The Ivalda Masonic Temple, which was constructed in 1923 and 1924, is of significance.
How is it significant?
The Ivalda Masonic temple is of local historic, aesthetic and social significance in the City of Banyule.
Why is it significant?
The Ivalda Masonic Temple is socially and historically significant for its longstanding associations with the Masons, having been erected by the combined Lodges of Ivanhoe, Alphington and Darebin from which initials the unusual name of the building is derived. The building was designed by D.B. Reynolds and built by prominent Ivanhoe builder W.H.J.Bailey. The Ivalda Masonic Temple has been continually occupied and used by the Masonic community since 1924. (Criteria A & G)
Ivalda Masonic Temple is aesthetically significant as a building that is typically neo-Greek in style, an aesthetic commonly adopted by Masonic Orders. This Lodge is distinguished by the use of a domed roof and the highly symbolic decorative windows. It is an unusual building type and has no comparison in Banyule. (Criteria D & E)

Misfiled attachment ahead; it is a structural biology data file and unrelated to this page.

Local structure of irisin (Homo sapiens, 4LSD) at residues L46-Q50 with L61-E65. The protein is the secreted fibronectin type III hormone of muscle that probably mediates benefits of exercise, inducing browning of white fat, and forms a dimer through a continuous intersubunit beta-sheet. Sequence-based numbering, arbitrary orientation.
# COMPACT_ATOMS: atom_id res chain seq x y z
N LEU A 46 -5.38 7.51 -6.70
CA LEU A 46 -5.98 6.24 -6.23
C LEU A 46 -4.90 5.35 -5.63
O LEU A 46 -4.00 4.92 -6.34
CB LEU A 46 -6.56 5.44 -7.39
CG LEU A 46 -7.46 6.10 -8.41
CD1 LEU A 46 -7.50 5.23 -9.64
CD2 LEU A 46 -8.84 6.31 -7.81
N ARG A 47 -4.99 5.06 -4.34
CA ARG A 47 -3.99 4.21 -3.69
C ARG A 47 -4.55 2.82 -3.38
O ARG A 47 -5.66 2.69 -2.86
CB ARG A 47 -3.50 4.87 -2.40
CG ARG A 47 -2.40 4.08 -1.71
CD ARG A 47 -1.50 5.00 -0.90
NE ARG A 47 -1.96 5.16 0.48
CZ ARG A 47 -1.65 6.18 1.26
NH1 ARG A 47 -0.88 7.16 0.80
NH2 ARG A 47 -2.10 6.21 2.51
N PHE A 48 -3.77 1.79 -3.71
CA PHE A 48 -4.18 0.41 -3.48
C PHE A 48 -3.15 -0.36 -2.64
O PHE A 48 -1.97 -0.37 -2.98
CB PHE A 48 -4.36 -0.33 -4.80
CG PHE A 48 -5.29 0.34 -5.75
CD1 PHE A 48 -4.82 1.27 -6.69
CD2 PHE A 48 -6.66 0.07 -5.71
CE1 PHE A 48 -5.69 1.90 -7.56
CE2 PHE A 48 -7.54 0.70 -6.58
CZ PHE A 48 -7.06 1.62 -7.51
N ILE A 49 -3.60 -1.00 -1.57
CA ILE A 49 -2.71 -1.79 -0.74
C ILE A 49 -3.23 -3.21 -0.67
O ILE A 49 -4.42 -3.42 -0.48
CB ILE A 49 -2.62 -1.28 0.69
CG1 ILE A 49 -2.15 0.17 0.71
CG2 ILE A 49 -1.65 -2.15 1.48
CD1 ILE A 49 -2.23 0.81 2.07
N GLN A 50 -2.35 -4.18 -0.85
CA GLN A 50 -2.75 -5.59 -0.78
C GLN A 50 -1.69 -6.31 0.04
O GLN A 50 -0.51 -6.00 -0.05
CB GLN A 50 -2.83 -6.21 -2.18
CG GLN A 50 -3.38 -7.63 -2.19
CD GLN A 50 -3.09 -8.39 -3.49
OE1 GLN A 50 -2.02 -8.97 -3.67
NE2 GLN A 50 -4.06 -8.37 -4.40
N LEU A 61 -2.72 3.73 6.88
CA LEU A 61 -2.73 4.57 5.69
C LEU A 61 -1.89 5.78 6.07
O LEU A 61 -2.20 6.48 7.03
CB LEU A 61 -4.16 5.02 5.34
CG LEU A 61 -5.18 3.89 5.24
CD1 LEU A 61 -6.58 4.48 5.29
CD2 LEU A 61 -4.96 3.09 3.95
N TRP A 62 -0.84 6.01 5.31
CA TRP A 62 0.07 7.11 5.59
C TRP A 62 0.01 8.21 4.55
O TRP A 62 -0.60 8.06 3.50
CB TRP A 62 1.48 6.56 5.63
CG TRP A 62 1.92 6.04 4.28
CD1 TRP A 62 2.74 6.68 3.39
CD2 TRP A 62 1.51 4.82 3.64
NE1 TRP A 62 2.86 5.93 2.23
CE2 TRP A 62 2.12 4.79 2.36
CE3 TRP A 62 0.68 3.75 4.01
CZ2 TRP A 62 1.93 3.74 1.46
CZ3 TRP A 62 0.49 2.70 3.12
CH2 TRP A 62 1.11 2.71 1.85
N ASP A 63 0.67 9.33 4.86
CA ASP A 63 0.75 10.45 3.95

'Neo-Greek' in style, Ivalda Masonic Temple is designed in textured stuccoed brick, on traditional Pantheon 'temple' lines. The building has a Tuscan Order pedimented portico, smooth stuccoed quoins at the corners, and a secondary parapet-entablature, above the pediment. A copper-clad dome is placed centrally. Stylised elements include the tripartite windows, their decorative symbolism, and the simplified fanlight and double entrance-door combination.
A modern extension has been added to the rear of the temple.